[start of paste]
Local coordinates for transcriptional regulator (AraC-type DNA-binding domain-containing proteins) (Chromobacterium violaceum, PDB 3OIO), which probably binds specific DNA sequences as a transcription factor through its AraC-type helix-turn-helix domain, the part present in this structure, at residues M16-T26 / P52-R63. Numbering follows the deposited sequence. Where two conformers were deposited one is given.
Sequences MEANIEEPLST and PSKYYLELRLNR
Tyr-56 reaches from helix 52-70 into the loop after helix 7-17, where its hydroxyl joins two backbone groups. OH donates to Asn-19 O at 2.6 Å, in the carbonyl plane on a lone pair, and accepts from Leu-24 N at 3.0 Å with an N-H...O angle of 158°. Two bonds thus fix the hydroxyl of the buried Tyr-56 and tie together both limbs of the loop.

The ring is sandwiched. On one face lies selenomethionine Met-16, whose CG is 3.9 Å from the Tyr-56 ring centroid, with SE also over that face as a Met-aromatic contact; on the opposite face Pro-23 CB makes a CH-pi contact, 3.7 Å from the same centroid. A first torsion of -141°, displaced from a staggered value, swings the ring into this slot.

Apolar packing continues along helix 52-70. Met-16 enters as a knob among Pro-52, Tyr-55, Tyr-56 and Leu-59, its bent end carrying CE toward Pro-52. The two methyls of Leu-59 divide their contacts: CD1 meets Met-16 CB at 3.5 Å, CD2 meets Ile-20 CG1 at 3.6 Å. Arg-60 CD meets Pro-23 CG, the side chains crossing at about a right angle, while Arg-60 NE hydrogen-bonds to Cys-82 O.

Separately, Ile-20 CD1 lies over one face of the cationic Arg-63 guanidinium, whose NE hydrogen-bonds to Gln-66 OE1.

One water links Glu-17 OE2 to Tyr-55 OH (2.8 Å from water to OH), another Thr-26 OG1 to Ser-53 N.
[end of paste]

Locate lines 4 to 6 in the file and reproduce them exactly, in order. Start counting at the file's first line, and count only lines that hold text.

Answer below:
The ring is sandwiched. On one face lies selenomethionine Met-16, whose CG is 3.9 Å from the Tyr-56 ring centroid, with SE also over that face as a Met-aromatic contact; on the opposite face Pro-23 CB makes a CH-pi contact, 3.7 Å from the same centroid. A first torsion of -141°, displaced from a staggered value, swings the ring into this slot.

Apolar packing continues along helix 52-70. Met-16 enters as a knob among Pro-52, Tyr-55, Tyr-56 and Leu-59, its bent end carrying CE toward Pro-52. The two methyls of Leu-59 divide their contacts: CD1 meets Met-16 CB at 3.5 Å, CD2 meets Ile-20 CG1 at 3.6 Å. Arg-60 CD meets Pro-23 CG, the side chains crossing at about a right angle, while Arg-60 NE hydrogen-bonds to Cys-82 O.

Separately, Ile-20 CD1 lies over one face of the cationic Arg-63 guanidinium, whose NE hydrogen-bonds to Gln-66 OE1.